The Latest: India confirms UK variant in 6 recent returnees

NEW DELHI — India has found six people who returned from the United Kingdom in recent weeks infected with a new variant of the coronavirus.

The health ministry in a statement on Tuesday said that all the six patients were isolated and their fellow travelers were tracked down. Close contacts of the infected patients were also put under quarantine.

India previously suspended flights from and to the UK until the end of the year, noting the new variant is “spreading and growing rapidly.”

India on Tuesday reported 16,432 new cases of the virus overall, taking its total to 10.22 million infections and 148,153 deaths. India is expected to start a vaccination drive for some 300 million people early next month.



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ISLAMABAD — Pakistan’s civil aviation authority has extended its ban on passenger flights from the U.K for a week in an effort to avoid the spread of a new variant of the coronavirus.

The ban was imposed last week after European and other countries halted air travel from Britain due to a new and seemingly more contagious variant of the coronavirus in England.

In a statement, Civil Aviation Authority said the ban on passenger flights from U.K. will remain in place until Jan. 4.

Under a government order, Pakistani nationals who traveled to Britain are being allowed to return home provided their COVID-19 tests are negative.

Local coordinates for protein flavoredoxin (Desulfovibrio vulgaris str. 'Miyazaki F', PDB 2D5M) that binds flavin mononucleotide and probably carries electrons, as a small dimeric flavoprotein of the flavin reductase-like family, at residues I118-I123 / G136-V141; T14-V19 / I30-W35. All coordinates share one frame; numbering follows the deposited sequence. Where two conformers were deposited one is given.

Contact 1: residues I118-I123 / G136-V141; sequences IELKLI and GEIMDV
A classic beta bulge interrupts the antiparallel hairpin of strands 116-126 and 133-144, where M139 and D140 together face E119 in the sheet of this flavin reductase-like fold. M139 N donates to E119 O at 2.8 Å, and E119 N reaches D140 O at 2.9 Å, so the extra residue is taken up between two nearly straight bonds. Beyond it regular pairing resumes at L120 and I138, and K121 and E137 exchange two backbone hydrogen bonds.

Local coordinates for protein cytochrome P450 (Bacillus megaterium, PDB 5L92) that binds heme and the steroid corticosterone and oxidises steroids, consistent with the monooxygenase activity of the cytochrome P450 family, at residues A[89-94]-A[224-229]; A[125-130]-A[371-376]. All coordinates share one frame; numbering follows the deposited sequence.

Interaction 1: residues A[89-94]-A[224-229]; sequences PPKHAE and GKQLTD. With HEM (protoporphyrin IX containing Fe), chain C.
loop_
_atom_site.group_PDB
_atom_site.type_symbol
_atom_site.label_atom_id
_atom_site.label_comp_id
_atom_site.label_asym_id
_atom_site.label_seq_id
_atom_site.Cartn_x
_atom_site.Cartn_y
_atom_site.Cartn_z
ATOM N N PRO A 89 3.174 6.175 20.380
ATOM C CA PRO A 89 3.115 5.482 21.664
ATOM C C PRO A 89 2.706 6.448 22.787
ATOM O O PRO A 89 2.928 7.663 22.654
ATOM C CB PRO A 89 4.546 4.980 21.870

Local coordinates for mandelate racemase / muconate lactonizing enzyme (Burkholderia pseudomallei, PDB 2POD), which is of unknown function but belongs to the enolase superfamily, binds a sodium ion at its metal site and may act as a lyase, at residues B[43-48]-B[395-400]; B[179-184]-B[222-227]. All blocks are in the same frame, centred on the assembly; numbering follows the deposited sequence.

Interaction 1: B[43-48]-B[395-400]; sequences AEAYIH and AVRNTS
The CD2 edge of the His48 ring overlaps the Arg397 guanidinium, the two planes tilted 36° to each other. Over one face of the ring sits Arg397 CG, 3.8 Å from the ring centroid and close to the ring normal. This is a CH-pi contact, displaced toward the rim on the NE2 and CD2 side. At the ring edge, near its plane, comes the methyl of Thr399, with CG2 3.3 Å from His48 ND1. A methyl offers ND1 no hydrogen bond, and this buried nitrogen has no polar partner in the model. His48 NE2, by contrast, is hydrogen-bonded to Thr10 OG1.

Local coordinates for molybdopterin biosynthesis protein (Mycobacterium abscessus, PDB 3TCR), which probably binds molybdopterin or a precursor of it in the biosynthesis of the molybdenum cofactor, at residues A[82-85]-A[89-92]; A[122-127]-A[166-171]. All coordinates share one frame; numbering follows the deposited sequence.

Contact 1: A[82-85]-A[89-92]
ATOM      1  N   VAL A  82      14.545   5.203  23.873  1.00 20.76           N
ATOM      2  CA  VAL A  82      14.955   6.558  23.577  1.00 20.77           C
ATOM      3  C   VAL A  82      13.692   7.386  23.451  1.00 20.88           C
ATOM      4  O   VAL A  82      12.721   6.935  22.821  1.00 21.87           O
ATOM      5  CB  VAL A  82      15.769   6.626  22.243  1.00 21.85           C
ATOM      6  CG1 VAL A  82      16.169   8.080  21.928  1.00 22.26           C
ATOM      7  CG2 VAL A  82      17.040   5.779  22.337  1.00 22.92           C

On Tuesday, Pakistan reported 1,776 newly confirmed COVID-19 cases and 63 deaths in the past 24 hours.

There have been 9,992 deaths among 475,085 COVID-19 cases since February, when the first infection was detected in the country.


SEOUL, South Korea — South Korea says 40 more coronavirus patients have died in the past 24 hours, the highest daily number since the pandemic began.

Officials also reported 1,046 new confirmed coronavirus infections Tuesday, taking the total caseload to 58,725, with 859 deaths.

South Korea’s previous daily high for COVID-19 deaths was 24, reported on both Dec. 21 and Dec. 22.

Some observers say surging fatalities reflect an increase in cluster infections at nursing homes and long-term care centers where elderly people with underlying health problems stay.


BEIJING — China has reported seven new cases of coronavirus infection in Beijing, where authorities have ordered the testing of hundreds of thousands of residents.

Cases have been clustered largely in villages on Beijing’s northeastern edge, but authorities are wary of any spread in the capital that could hurt claims it has all-but contained local spread of the virus.

City authorities have already urged residents not to leave the city during the upcoming Lunar New Year holidays. China has canceled big gatherings such as sports events and temple fairs. Cinemas, libraries and museums operate at 75% capacity. The government is also discouraging business trips.


LOS ANGELES — California officials say hospitalizations for COVID-19 have stabilized in parts of the state but still overwhelm hospitals elsewhere, and Gov. Gavin Newsom is warning of a new surge in coronavirus cases following heavy holiday travel in defiance of recommendations to avoid gatherings.

ICU units in Southern California and the San Joaquin Valley have no capacity remaining. Newsom says the state has prepared for a new surge in cases by setting up hospital beds in arenas, schools and tents, though it is struggling to staff them.